Section 1 – Assaulting or impeding certain providers of emergency services
4.Subsection (1), as read with subsection (3), creates a new offence of assaulting, obstructing or hindering someone who is acting in the capacity of a police constable, a fire-fighter, or an ambulance worker.
5.Paragraph (a) of subsection (3) only covers constables of the eight Scottish police forces set up under the Police (Scotland) Act 1967 and does not include other persons who are referred to as constables or who have the powers and privileges of constables e.g. constables of the British Transport Police are not covered. Paragraph (b) covers not only members of a fire brigade but also persons who render services for fire-fighting purposes and who are variously referred to as retained, auxiliary or part-time fire-fighters. Paragraph (c) covers ambulance drivers and ambulance paramedics.
6.The police and fire-fighters already benefit from specific legislative protection in performance of their functions in terms of section 41(1)(a) of the Police (Scotland) Act 1967 and section 30(2) of the Fire Services Act 1947 respectively.
7.The protection afforded to the police and fire-fighters by the Act, however, differs from the existing statutory protection in a number of respects. In so far as the police are concerned, it is an offence under section 41(1)(a) of the Police (Scotland) Act 1967 to assault, resist, obstruct, molest or hinder a constable in the execution of his duty. Case law requires a physical element to the act of hindering or obstructing for an offence under section 41(1)(a) to be made out - see, for example, the case of Curlett v McKechnie (1938 J.C. 176). Section 4 of the Act makes it clear that an offence of hindering or obstructing may be committed by means other than physical means. It specifically covers an example of such conduct (that of the giving of false information) which would not otherwise be covered under the 1967 Act.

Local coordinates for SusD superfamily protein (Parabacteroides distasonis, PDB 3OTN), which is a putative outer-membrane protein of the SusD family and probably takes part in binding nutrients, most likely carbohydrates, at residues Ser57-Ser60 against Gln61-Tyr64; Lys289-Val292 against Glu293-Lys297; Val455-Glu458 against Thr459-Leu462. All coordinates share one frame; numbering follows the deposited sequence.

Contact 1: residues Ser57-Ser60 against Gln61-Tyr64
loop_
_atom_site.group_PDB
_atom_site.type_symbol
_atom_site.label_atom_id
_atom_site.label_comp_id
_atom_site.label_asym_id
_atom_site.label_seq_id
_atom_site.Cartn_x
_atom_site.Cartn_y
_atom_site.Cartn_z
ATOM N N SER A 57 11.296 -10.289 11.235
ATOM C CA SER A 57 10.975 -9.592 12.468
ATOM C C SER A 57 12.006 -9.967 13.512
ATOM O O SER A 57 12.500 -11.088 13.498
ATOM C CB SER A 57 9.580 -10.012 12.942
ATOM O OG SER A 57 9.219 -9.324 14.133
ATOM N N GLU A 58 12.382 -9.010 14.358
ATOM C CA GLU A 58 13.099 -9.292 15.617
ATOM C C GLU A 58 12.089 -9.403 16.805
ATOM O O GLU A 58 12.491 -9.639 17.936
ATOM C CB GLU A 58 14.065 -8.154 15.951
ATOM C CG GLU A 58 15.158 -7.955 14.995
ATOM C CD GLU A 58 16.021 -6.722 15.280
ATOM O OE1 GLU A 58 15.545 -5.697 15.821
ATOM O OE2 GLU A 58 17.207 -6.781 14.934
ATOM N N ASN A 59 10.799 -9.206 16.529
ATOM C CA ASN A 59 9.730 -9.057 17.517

8.In terms of section 30(2) of the Fire Services Act 1947, it is an offence to obstruct or interfere with a fire-fighter who is engaged in fire-fighting operations. The Act goes further, by covering fire-fighters whenever they are on duty, regardless of whether they are extinguishing fires or responding to other types of emergency. In addition, the maximum penalties on conviction are higher for an offence under the Act than they are under the Fire Services Act 1947.
9.Subsection (2) is an evidential provision which makes it clear that an offence under subsection (1) will only be committed if the accused knows, or ought to know, that the person being assaulted, obstructed or hindered was acting in a capacity referred to in subsection (3). The Crown will therefore have to lead evidence to show that the accused was aware of the status of his or her victim as a constable, fire-fighter or ambulance worker.
10.It will not be necessary for the Crown to prove that the accused actually knew that his or her victim was a constable, fire-fighter or ambulance worker. It would be sufficient for the Crown to prove that the accused ought to have known that to be case.
11.The types of evidence which the Crown might lead in this regard will vary from case to case. Examples might include evidence that the victim was in uniform; was driving a marked vehicle such as a police car, fire engine or ambulance; was carrying a medical bag; or had declared that he or she was acting in a relevant capacity.
12.In referring to the accused’s actual knowledge, subsection (2) ensures that an offence may nevertheless be committed where an accused has personal knowledge that his or her victim is acting in a capacity referred to in subsection (3), even in circumstances where that might not be obvious to a reasonable observer.